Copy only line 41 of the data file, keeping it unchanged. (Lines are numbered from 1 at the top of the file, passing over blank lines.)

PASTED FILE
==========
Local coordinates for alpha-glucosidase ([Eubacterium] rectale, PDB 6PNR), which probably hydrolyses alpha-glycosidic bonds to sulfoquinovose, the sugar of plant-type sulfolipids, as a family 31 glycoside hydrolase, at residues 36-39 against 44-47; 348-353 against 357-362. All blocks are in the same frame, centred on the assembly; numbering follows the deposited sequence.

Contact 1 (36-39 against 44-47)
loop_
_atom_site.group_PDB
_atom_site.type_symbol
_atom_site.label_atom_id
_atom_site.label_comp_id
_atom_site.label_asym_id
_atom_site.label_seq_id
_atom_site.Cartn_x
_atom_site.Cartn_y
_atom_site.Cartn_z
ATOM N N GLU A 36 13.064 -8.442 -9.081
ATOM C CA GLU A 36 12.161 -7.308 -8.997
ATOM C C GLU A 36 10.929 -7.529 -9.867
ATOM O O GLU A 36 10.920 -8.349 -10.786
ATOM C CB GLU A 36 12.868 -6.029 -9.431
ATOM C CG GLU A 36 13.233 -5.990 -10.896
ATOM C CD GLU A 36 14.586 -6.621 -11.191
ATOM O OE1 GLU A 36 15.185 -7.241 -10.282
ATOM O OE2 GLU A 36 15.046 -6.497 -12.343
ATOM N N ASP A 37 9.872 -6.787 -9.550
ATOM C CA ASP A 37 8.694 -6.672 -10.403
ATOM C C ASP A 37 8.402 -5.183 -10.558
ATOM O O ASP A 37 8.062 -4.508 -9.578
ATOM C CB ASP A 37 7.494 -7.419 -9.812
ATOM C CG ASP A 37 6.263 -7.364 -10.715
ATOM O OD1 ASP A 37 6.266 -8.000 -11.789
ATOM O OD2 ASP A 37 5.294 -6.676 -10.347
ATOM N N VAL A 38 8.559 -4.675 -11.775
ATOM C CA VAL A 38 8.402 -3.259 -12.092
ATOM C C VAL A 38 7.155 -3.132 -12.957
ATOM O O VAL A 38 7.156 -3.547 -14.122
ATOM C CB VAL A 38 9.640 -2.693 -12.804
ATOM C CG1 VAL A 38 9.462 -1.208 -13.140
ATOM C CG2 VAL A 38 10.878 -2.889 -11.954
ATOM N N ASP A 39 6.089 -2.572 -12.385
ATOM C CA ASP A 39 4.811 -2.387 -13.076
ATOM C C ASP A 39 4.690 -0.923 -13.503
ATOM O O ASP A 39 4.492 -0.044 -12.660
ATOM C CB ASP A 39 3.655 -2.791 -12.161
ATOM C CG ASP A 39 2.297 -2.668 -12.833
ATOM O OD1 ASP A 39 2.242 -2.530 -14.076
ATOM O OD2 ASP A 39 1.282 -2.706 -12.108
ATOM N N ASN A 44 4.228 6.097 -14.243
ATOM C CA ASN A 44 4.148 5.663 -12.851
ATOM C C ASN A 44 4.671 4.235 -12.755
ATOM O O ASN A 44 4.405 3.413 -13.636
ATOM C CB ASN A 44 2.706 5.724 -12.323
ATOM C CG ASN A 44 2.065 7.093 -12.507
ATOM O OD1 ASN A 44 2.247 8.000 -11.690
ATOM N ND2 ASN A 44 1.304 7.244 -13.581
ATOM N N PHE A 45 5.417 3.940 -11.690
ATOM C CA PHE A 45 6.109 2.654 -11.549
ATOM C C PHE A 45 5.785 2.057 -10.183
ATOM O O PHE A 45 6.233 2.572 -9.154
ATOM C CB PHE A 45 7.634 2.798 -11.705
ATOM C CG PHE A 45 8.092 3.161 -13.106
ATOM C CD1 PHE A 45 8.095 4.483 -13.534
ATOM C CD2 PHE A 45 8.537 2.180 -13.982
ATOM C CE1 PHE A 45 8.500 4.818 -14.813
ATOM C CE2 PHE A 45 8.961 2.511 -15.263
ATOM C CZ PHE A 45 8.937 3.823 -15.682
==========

ATOM C CB ASP A 39 3.655 -2.791 -12.161